Instead, as the principal in a venture to operate a shop or service to financially challenged customers, would you advocate for selling chicken back or chicken breast?
In my role as the junior partner, I’d be enthusiastic to recommend chicken back on one celebratory day of the year instead of a total ban, and if that presents a dilemma which brings us to the crux of what ails us namely: what does it take to succeed? The recourse becomes the usual or the uncharted.
We are susceptible to ideas with which we have an emotional resonance and are legacied but have a track record in which failures are overwhelmingly represented.
So, the question is not really one of affordability of chicken back or chicken breast but rather to what will we train ourselves and what excuse will we use to get us on to that train which is readying to leave the station?
In other words, the decisions we make about our relationship with ourselves in this case chicken back or chicken breast with a yearly date to contemplate and celebrate where we are and affirm our journey has no room for sympathetic viewpoints that are self-fulfilling legacies that are perennial and are death spirals.
We either go with chicken back and self-destruct or chicken breast and prosper. We cannot afford chicken back or chicken crap to become who we are or more importantly, how we define ourselves.
Granted, we think poverty is a matter of resources. We are very wrong on that. Poverty is a measure of our commitment to the ideals we say we care about. The space between what we say and to what we are committed is where we lose ourselves or find that we are unstoppable in our endeavors.
We have cultivated a way of looking at ourselves such that chicken back has become acceptable to relate and define us. That’s regrettable but nothing is such that we cannot fix what has been broken in us and which unfailingly makes the news bloody and deadly.
Chicken back is a metaphor for how we have understood ourselves and the quality of life to which we have become accustomed for the simple reason that we think our poverty is a legacy issue rather than one of commitment to excellence and exploring avenues apart from Anancyism to get ahead.
So, in a way of bringing our dilemma into focus and our actions as signatures representing our outlook, what happens to us is not misfortune or accidental, but a manifestation of our conditioned fears and anxieties interacting with our perceptions, vulnerabilities, and internalized hopelessness.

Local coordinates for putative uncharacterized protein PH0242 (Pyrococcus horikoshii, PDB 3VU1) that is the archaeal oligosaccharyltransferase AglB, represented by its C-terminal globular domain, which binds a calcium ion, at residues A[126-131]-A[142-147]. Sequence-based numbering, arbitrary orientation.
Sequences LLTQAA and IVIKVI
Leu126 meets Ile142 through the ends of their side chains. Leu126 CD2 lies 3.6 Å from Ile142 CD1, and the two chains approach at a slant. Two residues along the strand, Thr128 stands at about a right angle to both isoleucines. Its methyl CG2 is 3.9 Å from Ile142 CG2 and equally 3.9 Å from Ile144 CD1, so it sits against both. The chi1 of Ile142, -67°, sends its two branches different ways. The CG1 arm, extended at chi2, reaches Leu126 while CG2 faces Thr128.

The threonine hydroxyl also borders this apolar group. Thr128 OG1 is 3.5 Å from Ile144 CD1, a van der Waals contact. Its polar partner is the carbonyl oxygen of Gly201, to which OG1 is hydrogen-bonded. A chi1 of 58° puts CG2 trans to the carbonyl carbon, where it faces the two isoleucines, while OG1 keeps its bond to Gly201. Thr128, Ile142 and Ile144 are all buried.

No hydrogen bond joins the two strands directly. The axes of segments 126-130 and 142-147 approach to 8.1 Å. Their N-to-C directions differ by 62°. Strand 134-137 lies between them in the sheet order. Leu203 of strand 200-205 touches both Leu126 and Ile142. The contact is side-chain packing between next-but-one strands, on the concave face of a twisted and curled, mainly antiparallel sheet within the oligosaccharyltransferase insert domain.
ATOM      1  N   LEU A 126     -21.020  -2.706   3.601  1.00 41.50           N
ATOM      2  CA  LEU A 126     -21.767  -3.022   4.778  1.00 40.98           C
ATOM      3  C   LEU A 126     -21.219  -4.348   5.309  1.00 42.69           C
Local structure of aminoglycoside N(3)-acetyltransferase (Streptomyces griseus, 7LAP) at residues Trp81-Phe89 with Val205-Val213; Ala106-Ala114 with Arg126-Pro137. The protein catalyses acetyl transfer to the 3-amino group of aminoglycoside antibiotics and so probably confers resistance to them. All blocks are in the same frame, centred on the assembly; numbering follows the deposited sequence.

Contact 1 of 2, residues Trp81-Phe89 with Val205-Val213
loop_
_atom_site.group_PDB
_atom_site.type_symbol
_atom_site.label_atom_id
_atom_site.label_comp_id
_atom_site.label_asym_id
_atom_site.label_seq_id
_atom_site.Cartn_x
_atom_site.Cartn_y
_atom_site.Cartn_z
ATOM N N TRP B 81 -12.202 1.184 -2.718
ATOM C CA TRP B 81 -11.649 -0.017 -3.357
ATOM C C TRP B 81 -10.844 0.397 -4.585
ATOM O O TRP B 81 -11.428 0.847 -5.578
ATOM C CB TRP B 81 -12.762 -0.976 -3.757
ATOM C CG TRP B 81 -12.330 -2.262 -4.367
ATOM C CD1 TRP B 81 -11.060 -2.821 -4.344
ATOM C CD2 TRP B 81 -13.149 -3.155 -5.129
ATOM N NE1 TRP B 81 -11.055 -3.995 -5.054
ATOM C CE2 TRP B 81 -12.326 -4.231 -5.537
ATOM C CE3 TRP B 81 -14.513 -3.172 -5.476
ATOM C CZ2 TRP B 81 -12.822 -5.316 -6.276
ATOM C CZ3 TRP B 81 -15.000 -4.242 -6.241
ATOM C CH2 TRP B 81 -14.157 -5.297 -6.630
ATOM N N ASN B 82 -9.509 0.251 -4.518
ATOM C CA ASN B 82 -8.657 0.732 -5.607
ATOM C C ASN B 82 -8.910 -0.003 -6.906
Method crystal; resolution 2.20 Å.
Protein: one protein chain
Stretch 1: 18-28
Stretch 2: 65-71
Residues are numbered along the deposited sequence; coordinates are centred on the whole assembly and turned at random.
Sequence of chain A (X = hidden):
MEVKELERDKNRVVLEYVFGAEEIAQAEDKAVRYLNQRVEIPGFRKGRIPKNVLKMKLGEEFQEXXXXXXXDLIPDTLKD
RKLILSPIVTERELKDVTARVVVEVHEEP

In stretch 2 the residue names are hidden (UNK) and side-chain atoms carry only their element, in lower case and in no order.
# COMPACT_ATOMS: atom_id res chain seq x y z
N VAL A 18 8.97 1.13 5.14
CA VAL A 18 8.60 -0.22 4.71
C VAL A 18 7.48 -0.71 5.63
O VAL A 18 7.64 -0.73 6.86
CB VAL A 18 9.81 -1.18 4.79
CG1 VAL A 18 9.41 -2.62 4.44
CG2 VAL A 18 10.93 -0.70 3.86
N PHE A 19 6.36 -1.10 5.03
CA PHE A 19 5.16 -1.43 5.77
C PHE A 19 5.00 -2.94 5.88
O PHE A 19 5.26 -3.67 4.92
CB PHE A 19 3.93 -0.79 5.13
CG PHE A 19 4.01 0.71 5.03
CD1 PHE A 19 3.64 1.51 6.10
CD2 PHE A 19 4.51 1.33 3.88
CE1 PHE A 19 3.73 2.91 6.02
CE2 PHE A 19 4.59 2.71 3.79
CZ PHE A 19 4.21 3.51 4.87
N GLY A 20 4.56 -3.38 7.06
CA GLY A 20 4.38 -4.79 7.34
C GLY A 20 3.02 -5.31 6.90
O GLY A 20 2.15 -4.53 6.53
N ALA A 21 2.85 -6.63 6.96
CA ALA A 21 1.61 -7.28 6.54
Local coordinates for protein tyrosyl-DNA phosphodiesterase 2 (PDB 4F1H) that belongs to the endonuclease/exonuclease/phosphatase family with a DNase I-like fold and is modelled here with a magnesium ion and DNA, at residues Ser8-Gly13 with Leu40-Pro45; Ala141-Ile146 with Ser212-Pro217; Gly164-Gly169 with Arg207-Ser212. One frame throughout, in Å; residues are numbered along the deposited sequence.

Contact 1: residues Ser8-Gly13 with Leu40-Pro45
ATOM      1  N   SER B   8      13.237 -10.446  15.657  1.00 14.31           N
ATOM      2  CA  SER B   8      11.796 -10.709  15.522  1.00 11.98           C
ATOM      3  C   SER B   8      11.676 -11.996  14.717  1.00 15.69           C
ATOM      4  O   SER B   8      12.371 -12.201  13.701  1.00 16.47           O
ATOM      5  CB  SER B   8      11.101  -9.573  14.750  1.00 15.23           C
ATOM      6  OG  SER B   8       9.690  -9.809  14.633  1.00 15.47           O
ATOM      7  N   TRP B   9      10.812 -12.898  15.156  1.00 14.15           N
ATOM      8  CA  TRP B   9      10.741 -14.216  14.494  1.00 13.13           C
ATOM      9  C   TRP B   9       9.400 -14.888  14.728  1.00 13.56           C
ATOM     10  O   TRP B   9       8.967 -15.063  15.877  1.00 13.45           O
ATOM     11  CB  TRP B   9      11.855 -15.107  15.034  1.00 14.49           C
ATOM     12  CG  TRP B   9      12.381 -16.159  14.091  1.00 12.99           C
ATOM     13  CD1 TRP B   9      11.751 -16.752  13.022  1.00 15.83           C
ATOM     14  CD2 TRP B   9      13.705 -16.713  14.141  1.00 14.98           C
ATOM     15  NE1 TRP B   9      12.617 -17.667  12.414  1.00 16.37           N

This is a root cause of our underachievement, but more importantly, it robs us of our dignity and our integrity. Without these assets to steer, calm and reaffirm our intrinsic worth I am not much, and I certainly don’t give a damn about you. This is a recipe for community destruction, even as it is our communities that keep us safe.
The issue this presents in choosing what to invest in and how to train ourselves for a better future is to recognize that chicken breast as a strategy works, but it requires that others who are sympathetic to the chicken back salvation be reassured by our commitments and our willingness to mentor and explore how we can afford our dignity and our dreams, or our poverty and its attendant nightmares.
We are stuck in a bad place not so much because our leaders of yesterday were incompetent or thieves, but because we have become convinced that chicken back has value in price and affordability, and that metaphorical lie is incongruent with our hopes.
The way to make a better tomorrow is to insist on a today we can give to each other with pride and without excuses. Excellence is not a finger in the wind or a windfall. It is a commitment to exploring the bounty and harvest of a particular perspective. “Why can’t we do both?”
Because one undermines the other. Excellence is nonnegotiable.
Peter Peterkin, Readers Bureau, Contributor
Edited by Jesus Chan
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